Equatorial Guinea’s iron-fisted president, Teodoro Obiang Nguema Mbasogo, is eyeing a sixth term in office in elections on Sunday, extending a world-record 43 years in power.
Obiang, 80, seized power in August 1979, toppling his uncle, Francisco Macias Ngueme, who was then executed by the firing squad.
Firmly suppressing dissent and surviving a string of attempted coups, he has remained at the helm of the oil-rich central African state ever since — a record for any leader alive today, excluding monarchs.
His extraordinary spell means that he is just the second president in Equatorial Guinea’s history since it gained independence in 1968 from Spain, its colonial power for nearly two centuries.
The upcoming vote will see Obiang in a race with two rivals, although few doubt the outcome. In 2016, he was re-elected with 93.7 percent of the vote.
Sunday’s presidential ballot was originally scheduled for April next year but was brought forward to November 20, officially for cost reasons, so that it could be held at the same time as legislative, senatorial, and local elections.
Pictures of Obiang and his Democratic Party of Equatorial Guinea (PDGE), the country’s single legal political movement until 1991, are splashed along every main street in the capital Malabo.
Opposition posters are frequently torn down or pasted over with a portrait of the president.
The PDGE’s slogan — “continuity” — dominates the state television TVGE, which gives live coverage of the president’s rallies and then replays them constantly.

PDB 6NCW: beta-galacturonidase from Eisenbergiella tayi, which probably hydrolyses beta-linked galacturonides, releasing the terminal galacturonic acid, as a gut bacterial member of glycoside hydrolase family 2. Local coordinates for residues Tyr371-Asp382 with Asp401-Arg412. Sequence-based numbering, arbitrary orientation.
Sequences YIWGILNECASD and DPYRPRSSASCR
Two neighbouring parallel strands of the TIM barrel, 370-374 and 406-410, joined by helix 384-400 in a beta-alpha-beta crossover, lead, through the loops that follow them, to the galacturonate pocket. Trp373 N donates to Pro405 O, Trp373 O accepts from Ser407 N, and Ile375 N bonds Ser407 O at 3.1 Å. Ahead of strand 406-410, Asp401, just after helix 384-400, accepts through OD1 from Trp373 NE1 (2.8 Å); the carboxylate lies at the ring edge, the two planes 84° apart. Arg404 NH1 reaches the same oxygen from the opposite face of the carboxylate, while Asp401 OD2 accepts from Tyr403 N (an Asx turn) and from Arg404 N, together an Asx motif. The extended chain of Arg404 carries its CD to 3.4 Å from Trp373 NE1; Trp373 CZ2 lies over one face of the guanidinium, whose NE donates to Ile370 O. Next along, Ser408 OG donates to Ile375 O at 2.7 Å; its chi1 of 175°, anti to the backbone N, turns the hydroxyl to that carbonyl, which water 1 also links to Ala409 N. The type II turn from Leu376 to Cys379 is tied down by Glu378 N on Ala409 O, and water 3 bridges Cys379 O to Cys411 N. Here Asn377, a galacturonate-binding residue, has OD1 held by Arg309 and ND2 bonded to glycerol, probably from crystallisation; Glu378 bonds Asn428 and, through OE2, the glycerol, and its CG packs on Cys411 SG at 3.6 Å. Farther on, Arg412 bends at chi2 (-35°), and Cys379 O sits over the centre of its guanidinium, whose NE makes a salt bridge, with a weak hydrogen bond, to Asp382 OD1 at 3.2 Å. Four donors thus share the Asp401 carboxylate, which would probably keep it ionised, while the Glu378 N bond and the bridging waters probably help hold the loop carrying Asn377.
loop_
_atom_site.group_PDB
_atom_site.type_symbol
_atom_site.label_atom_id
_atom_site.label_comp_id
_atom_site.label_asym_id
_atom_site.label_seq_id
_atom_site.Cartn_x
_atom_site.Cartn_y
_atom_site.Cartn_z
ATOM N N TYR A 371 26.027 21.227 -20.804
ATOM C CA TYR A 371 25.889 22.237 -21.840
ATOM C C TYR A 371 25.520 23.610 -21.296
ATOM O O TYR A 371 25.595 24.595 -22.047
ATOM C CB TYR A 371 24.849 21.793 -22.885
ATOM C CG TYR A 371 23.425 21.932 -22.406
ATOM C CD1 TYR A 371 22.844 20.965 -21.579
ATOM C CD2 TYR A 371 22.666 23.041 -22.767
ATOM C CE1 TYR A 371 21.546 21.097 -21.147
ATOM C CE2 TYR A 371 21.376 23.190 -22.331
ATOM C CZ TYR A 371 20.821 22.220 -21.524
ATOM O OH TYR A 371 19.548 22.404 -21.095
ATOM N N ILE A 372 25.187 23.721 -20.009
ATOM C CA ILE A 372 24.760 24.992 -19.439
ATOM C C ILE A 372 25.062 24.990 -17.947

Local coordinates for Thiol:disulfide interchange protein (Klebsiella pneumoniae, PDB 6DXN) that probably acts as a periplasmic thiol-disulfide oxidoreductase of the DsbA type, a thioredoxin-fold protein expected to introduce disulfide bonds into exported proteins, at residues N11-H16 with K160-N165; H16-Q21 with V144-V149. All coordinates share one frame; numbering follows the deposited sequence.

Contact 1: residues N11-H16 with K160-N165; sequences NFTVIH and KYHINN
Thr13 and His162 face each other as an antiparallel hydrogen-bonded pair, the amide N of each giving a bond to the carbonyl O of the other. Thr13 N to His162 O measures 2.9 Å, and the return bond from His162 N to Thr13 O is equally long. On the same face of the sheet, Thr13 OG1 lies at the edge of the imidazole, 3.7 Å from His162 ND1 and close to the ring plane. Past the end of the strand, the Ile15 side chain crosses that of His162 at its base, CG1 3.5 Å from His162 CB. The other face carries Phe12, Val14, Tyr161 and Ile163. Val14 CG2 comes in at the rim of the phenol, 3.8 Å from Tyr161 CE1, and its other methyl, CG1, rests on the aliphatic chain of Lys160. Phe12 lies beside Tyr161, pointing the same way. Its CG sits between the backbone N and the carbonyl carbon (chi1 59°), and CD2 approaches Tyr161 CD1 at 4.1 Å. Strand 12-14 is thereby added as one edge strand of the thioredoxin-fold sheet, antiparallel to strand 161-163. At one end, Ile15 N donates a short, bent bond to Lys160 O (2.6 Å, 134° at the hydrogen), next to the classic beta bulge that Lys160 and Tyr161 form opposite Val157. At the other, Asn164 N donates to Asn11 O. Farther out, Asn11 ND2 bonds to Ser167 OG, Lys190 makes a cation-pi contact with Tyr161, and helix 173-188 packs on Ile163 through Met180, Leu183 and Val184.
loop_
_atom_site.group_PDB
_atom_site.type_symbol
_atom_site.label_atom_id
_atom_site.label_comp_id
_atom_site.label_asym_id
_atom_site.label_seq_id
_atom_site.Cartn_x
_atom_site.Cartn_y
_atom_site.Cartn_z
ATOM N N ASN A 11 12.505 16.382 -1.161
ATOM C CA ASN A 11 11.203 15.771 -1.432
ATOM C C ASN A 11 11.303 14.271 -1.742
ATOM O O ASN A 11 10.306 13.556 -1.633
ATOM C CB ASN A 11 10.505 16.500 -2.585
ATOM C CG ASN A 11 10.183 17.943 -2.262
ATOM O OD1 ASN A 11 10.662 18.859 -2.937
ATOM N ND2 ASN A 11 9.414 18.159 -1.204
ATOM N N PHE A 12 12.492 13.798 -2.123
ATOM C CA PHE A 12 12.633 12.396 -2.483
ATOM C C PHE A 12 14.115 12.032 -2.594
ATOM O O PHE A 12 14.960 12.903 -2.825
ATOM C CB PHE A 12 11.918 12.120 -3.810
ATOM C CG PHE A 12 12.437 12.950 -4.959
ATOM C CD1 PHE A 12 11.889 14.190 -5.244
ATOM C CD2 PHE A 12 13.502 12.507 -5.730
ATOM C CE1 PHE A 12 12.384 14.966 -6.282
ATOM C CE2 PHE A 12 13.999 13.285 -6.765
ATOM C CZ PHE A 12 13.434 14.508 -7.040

The two other competitors are Andres Esono Ondo of the Convergence for Social Democracy (CPDS), the sole authorised opposition party, and Buenaventura Monsuy Asumu of the Social Democratic Coalition Party (PCSD), a historic ally of the PDGE.
Esono Ondo, who is running for the first time, has branded the regime a “dictatorship” and contended that if the elections were “free and transparent, I could win.”
“We need political, democratic change here,” he said.
“There is much injustice here, the regime discriminates and the government governs only for the Obiang family.”
The CPDS suggested holding an election debate with Obiang but the idea was swept aside by the president’s son and campaign manager, Vice President Teodoro Obiang Nguema Mangue, widely known as Teodorin.
Obiang said he would not accept “debating with a party which isn’t even sure of being able to get one percent of the vote,” Teodorin said.
“Let him enjoy himself and debate with the goats,” he quipped.
Many people believe Teodorin is being groomed to succeed his father, and some had wondered whether the upcoming elections would be that moment.
But his image has been dented by a reputation for a jet-set lifestyle and scandals in western countries.
France, Britain, and the United States have ordered him to forfeit millions of dollars in assets, from mansions to luxury cars, suspected to have been acquired illegally. In France, he was also handed a three-year suspended sentence and a fine of 30 million euros (dollars).
The runup to the elections has coincided with the closure of borders “to prevent the infiltration of groups who may try to destabilise the campaign,” and roundups of dissidents, accused of plotting attacks against western embassies and the homes of government ministers.
In the outgoing legislature, the PDGE controlled 99 out of the 100 seats in the National Assembly, and all the seats in the Senate.
Oil wealth is very unequally distributed — four-fifths of the population of 1.4 million live below the poverty threshold according to World Bank figures for 2006, the latest available.
The country has an entrenched reputation internationally for graft, ranking 172 out of 180 nations on Transparency International’s 2021 Corruption Perceptions Index. AFP